The German government on Wednesday November 13th welcomed a decision by Tesla to open a factory in Berlin, a move it believes will boost the country's shift into the electric car era, Reuters reports.
Tesla Chief Executive Elon Musk announced the plan late on Tuesday. It will see the US electric vehicle pioneer build its first European production facility and design centre near Berlin, bringing at least 6,000 jobs to the region.
The move will help Germany's efforts to position itself as an e-vehicle and battery cell production centre and will allow Tesla to produce cars with the quality label ‘Made in Germany’. However, the heavily indebted company will have to cope with the high costs of running a business in Europe's largest economy.
"We see it as recognition of Germany as a location for making cars," Economy Minister Peter Altmaier said of Tesla's investment.
"We think we now have the chance, in the coming years, to become an important international centre in this future-oriented sector," he said.
The plan is also a shot in the arm for Germany as a centre for manufacturing, after BMW and Mercedes in recent years chose to build new plants in Hungary, where production costs are lower. The German car industry is also still recovering from Volkswagen's admission in 2015 that it falsified United States diesel emissions tests.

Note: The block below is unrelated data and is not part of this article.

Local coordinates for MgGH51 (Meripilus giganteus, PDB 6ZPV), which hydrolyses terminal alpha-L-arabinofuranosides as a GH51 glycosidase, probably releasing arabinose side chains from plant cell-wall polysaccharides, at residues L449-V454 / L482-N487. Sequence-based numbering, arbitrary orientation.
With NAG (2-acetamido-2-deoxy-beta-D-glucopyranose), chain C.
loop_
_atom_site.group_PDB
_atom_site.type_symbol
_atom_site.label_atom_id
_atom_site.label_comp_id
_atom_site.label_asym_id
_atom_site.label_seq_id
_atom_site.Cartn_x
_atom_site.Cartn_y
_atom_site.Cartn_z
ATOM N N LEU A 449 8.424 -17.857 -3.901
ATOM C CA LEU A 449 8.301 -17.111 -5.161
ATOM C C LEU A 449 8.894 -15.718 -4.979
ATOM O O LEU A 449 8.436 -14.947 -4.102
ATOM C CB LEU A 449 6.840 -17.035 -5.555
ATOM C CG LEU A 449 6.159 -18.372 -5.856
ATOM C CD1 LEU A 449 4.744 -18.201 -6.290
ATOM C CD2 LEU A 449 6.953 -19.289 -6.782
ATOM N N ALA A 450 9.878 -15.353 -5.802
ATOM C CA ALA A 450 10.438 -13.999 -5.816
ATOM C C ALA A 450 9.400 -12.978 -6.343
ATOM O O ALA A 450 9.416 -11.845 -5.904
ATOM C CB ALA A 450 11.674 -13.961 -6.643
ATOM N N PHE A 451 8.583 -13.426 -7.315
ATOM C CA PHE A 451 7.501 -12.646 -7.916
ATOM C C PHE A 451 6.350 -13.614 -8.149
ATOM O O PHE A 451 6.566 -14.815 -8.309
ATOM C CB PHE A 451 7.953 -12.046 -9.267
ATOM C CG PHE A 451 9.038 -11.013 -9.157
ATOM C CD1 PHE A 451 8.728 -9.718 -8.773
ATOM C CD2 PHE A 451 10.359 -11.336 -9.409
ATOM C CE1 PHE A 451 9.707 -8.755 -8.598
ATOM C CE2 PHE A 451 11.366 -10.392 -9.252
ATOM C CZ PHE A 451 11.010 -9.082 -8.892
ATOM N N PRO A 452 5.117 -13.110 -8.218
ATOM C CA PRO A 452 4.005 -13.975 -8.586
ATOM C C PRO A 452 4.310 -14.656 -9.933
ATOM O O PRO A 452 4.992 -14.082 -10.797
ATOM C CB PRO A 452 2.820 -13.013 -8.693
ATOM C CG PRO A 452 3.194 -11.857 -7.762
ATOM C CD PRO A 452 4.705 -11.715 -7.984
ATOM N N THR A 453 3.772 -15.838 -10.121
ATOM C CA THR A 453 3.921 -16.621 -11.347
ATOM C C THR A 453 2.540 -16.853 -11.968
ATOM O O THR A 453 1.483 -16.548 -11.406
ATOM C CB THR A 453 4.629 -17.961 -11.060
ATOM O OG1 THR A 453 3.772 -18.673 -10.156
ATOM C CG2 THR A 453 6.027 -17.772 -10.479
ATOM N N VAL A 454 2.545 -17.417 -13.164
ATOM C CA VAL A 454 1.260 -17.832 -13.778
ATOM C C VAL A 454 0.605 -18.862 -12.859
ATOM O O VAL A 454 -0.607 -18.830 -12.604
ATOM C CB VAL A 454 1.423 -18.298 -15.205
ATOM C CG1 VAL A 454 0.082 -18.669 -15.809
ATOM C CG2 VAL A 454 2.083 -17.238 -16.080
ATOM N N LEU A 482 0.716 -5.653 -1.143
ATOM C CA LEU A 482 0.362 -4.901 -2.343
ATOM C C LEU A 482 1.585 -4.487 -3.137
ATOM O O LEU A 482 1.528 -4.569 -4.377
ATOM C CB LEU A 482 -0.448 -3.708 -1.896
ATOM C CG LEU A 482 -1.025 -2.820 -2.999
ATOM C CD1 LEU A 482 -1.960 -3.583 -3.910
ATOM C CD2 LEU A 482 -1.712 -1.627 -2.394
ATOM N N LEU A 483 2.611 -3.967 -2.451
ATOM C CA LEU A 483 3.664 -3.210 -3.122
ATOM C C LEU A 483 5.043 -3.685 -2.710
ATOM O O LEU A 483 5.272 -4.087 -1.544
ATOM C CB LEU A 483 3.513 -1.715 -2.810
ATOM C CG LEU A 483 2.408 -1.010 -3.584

Tesla’s investment comes after Germany last month introduced tax incentives to push sales of electric cars and infrastructure after the government admitted it would miss a target to have one million electric cars on the road by 2020.
Now the government wants to have 10 million electric vehicles and 1 million charging stations by 2030.
Welcoming the announcement, Brandenburg premier Dietmar Woidke said he had "lobbied for this for a long time.” His state which covers the area around Berlin has, like much of the former Communist East, faced economic challenges since German reunification in 1990.
Any official support given to Tesla would be in accordance with European Union rules, Woidke added.